By March 2005, 847 patients were recorded as having a medically confirmed new coronary infarct (International Classification of Diseases, Ninth Revision, code 410, and International Statistical Classification of Diseases and Health-Related Problems, Tenth Revision, code 121). Of those patients, 6 were excluded because of missing information. Among the remaining 841 patients with a coronary infarct during follow-up, 202 were randomly chosen (the target number was 200, but in the process 202 patients were selected). All 202 patients were confirmed through medical records that met the criteria of the Multinational Monitoring of Trends and Determinants in Cardiovascular Disease Project.12 For each patient, an attempt was made to choose 1 control subject matched for sex, age (exact year), and date of recruitment (±6 months). Control subjects had to have not developed a new coronary infarct by the date of the development of the infarct in the corresponding patient (incidence density sampling). Eventually, 197 eligible control subjects were identified.11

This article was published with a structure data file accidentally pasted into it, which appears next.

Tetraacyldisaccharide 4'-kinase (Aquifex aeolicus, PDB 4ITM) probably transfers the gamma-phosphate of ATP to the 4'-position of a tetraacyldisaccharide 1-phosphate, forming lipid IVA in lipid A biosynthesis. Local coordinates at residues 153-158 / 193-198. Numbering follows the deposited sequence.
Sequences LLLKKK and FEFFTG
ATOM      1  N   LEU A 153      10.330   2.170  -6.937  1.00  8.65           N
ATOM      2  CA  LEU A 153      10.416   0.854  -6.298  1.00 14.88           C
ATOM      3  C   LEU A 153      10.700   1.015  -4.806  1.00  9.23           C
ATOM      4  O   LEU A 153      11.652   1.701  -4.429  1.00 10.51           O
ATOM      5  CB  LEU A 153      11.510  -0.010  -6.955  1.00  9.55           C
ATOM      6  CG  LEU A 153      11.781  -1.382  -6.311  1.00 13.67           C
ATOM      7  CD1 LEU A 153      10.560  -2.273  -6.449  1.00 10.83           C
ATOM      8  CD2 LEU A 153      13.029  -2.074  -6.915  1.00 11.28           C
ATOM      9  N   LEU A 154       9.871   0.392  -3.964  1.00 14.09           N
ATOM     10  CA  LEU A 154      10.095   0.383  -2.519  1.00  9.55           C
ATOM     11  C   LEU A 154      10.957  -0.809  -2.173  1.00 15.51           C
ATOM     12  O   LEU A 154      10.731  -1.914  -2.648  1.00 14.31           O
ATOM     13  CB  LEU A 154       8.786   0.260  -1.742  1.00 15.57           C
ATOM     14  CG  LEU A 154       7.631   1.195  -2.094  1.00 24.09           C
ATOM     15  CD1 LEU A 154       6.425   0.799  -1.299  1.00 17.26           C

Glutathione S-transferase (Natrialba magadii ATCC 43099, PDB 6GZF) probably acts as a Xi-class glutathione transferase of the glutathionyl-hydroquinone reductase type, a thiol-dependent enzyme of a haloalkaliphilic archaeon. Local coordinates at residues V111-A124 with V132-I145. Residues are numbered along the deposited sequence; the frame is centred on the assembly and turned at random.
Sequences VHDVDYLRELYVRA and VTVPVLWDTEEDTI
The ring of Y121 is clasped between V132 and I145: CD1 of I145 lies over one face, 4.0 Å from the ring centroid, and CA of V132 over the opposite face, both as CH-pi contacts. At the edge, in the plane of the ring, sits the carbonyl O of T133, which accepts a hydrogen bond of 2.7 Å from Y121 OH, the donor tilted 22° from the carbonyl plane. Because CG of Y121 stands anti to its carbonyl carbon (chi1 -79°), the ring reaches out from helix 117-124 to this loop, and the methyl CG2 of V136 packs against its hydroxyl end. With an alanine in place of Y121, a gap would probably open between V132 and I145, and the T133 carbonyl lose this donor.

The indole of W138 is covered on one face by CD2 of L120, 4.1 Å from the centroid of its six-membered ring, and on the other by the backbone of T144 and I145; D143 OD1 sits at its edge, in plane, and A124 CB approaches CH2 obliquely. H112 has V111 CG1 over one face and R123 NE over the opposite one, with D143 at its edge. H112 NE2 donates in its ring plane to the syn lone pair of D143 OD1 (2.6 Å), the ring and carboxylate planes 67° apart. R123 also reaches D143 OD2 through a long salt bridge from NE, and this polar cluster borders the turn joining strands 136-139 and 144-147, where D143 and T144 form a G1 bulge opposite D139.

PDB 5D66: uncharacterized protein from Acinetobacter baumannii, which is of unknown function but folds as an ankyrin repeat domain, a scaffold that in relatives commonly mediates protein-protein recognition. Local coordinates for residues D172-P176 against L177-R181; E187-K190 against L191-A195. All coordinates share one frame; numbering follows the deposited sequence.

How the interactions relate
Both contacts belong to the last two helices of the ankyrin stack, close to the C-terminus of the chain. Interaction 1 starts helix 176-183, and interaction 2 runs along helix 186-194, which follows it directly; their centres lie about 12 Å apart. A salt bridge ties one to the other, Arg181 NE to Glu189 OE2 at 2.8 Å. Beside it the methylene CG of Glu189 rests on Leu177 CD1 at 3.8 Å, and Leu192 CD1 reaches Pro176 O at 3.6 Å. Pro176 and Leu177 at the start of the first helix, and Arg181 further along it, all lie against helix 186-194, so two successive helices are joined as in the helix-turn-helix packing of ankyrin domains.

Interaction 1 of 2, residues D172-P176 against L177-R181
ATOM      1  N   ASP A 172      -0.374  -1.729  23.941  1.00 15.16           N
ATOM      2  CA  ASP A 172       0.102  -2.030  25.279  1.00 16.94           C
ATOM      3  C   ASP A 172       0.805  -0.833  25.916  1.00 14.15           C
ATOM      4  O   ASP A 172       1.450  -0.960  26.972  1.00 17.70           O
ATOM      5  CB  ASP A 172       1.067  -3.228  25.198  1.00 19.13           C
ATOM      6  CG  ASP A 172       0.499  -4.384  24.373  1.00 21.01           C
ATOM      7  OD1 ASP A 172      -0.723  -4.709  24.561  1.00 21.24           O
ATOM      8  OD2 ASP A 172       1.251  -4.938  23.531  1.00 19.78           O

For each study subject, buffy coat samples, collected at enrollment and preserved at −196°C, were sent to the Nutrition and Genomics Laboratory, Jean Mayer US Department of Agriculture Human Nutrition Research Center on Aging, Tufts University, Boston, Massachusetts, where a total of 11 polymorphisms in 9 genes, presumed not to be in linkage disequilibrium among each other, were determined.11 Genotyping was performed blindly as to case-control status for these polymorphisms on the basis of previously reported associations concerning their likely involvement in CHD occurrence through pathways of lipid metabolism (apolipoprotein [APO] E ε2/ε3/ε4 polymorphism [GenBank M10065; rs429358 and rs7412] and APOA5 -1131T>C [GenBank AY422949; rs662799], and APOC3 3238C>G [GenBank AY422951; rs5128], and lipoprotein lipase [LPL] D9N, N291S, and S447X [GenBank M15856; rs1801177, rs268, and rs328, respectively]), homocysteine metabolism (methylenetetrahydrofolate reductase [MTHFR] 677C>T [GenBank AY338232; rs1801133]), endothelial cell integrity (endothelial nitric oxide synthase [NOS3] E298D [GenBank AF519768; rs1799983]), and inflammation (interleukin [IL]-1β –511C>T [GenBank AY137079; rs16944] and IL6 -174G>C [GenBank AF372214; rs1800795], and tumor necrosis factor α [TNF-α] –308G>A [GenBank AB103618; rs1800629]).